I was not sure where to start this post, but probably the best way is with the three news stories on the Daily Links for September 4, 2012. In two stories, we are told of Ryan Mathews pestering the coaching staff to get back on the field to practice a mere 3 weeks after fracturing his clavicle. In another story, we read of Jared Gaither’s insistence that he not return to the field until he is at “his best”.
Most of us, me included, are having some real problems as fans with Gaither’s statement – we have a feeling that 75% of Gaither would give us a better chance to beat the arch rival we open the season against on Monday the 10th than 100% of Mike Harris. I know that I (and I think a few of you) are also mindful of Gaither’s history as a malingerer, prone to nursing injuries beyond the usual point of health (as the NFL defines it), and being a player without much desire or lacking in the “work ethic” that is so often referred to as an “intangible” that coaches love.
The reputation seems to be earned on the basis of a December 2009 injury that kept him on the shelf the last 3 games of the year and then either that injury or another keeping him on IR for all of 2010. (It is interesting to note that Gaither came into the league early due to not making grades at the University of Maryland in the spring semester of 2007. He declared for the supplemental draft and the Ravens used a 5th round pick to get him in July 2007.) What is not mentioned is that he injured his ankle in 2008 and played virtually all of that year in constant pain on a bad ankle.
We would probably feel a lot better about Gaither if the Training staff had popped out an MRI or CT scan on July 30th and said “well, you see this ______ here has gotten ______ and so it is really affecting the _________ and the inflammation around this injury isn’t helping matters any. We need to deal with the inflammation and then go after the root cause of the problem by __________________. He should be good to go in 6 weeks, give or take or week.”
We have that with RM24. The only thing we are aware of with Gaither is his absence and the statement that the team wants him to be “his best”, which we suspect is not a true statement. Locker rooms throughout the NFL are filled with guys that have been on the “doubtful” or “questionable” list for week or more and played after getting their Toradol or Cortisone injections or popping enough Oxycontin or Vicodin to dull the pain enough to perform. Perhaps even Gaither did that in 2008.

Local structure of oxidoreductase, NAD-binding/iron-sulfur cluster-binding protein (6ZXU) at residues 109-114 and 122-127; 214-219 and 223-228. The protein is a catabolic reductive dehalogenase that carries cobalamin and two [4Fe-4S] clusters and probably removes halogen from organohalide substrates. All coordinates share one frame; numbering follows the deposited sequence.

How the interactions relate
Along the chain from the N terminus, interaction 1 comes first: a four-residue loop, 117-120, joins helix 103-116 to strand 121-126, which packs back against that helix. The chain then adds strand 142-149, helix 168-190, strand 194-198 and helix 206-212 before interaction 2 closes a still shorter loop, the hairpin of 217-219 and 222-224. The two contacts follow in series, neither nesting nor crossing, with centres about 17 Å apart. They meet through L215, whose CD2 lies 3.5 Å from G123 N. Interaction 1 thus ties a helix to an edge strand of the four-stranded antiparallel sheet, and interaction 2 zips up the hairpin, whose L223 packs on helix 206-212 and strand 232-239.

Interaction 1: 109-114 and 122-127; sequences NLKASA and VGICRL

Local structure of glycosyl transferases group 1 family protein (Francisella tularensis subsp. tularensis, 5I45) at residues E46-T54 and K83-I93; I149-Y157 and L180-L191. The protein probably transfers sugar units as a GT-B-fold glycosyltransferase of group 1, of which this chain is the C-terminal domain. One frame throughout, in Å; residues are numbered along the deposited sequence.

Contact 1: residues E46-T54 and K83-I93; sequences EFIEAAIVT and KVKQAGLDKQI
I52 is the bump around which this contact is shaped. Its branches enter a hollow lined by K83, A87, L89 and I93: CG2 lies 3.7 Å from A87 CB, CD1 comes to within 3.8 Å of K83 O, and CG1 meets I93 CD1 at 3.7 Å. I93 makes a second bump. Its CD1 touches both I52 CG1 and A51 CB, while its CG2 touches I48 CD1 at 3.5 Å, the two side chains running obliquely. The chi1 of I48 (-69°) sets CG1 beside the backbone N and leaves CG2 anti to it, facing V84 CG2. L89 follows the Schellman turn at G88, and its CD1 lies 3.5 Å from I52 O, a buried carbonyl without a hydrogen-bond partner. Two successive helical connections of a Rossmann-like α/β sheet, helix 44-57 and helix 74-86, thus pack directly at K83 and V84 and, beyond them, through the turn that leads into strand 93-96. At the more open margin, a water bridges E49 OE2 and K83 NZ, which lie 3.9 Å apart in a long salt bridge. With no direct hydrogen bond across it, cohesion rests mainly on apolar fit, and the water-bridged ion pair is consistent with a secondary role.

As fans, we are all aware of the violence of the game and the culture among the players in this league of playing through the pain. And we as fans are offended with the idea of guy getting $5 Million guaranteed and then shutting it down. Contrast that with the retirement of Kris Dielman, who made a decision and honorably walked away without extracting additional financial gain from his team.
Maybe I should not be too hard on Gaither. Every year, it is not too hard to find reporting on the culture of pain and the conflict every player has between the conflicting desires to do what is right for yourself versus the taught, ingrained attitude of doing what is needed to “help the team”. This was a particularly good series.
And so Gaither sits amid suggestions that maybe he should try and give it a go, and questions about his “character and work ethic”, even suggestions that he is faking the injury that has kept him out of 2012 so far; into Week one at least. Gaither got some got guaranteed scratch and still has a roster spot. He is also under a cloud, but I wonder – while we are pushing him onto the field, maybe we should be pulling Mathews off of it, since we would like him to be fully re-calcified before game contact. After all, the Bolts need him to be 80% or better for most of the season to have a shot at the playoffs. If he re-injuries his shoulder, we don't have a shot at post-season...